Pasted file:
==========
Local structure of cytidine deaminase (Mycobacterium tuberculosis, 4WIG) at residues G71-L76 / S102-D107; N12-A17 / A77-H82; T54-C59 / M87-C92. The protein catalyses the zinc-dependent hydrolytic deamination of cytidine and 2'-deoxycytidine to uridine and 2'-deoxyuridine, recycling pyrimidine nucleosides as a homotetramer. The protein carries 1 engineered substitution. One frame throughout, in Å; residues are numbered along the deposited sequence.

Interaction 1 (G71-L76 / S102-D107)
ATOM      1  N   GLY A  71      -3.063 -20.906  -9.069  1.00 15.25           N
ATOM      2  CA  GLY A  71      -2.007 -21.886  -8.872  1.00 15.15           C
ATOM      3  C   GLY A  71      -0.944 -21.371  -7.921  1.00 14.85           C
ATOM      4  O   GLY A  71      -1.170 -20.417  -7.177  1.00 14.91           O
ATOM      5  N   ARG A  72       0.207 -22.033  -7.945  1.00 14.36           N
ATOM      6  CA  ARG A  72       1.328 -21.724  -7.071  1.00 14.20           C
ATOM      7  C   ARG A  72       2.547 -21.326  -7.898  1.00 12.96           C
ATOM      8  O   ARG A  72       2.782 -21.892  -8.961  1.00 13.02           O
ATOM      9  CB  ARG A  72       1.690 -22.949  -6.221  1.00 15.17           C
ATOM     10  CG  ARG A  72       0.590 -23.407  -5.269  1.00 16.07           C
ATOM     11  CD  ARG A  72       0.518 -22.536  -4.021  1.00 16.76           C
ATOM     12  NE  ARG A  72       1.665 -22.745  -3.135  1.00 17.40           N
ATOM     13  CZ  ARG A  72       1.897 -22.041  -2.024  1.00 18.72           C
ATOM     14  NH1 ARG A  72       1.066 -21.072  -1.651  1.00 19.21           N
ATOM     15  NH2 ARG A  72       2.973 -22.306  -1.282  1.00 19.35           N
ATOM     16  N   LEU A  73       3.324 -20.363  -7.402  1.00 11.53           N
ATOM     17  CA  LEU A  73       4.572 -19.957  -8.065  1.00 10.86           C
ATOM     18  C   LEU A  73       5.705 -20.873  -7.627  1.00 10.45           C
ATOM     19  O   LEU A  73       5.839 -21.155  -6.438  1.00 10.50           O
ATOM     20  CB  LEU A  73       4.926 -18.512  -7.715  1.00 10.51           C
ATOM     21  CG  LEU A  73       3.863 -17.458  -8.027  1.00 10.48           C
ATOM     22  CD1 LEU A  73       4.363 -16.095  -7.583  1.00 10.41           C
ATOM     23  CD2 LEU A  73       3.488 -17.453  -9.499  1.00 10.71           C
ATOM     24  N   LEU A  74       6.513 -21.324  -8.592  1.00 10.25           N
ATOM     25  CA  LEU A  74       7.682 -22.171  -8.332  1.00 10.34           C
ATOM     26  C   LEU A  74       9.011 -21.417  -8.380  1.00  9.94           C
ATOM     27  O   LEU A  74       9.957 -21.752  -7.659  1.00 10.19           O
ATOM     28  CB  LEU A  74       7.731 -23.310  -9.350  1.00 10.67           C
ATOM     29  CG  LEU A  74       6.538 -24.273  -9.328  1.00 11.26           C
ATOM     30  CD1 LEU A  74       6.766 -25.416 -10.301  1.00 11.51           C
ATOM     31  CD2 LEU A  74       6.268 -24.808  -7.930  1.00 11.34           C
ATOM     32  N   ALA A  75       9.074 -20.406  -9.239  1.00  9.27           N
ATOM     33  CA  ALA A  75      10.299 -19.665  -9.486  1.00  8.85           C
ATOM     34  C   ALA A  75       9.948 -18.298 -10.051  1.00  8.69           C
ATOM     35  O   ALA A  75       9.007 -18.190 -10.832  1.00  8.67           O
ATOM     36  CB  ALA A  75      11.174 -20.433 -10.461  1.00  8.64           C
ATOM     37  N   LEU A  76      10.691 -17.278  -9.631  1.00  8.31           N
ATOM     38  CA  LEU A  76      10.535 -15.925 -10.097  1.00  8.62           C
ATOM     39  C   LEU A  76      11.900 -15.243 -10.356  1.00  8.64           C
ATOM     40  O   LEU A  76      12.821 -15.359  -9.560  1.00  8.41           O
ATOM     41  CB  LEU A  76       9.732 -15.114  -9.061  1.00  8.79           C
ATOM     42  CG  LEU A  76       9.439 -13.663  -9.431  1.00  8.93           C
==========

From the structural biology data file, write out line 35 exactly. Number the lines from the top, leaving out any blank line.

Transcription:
ATOM     33  CA  ALA A  75      10.299 -19.665  -9.486  1.00  8.85           C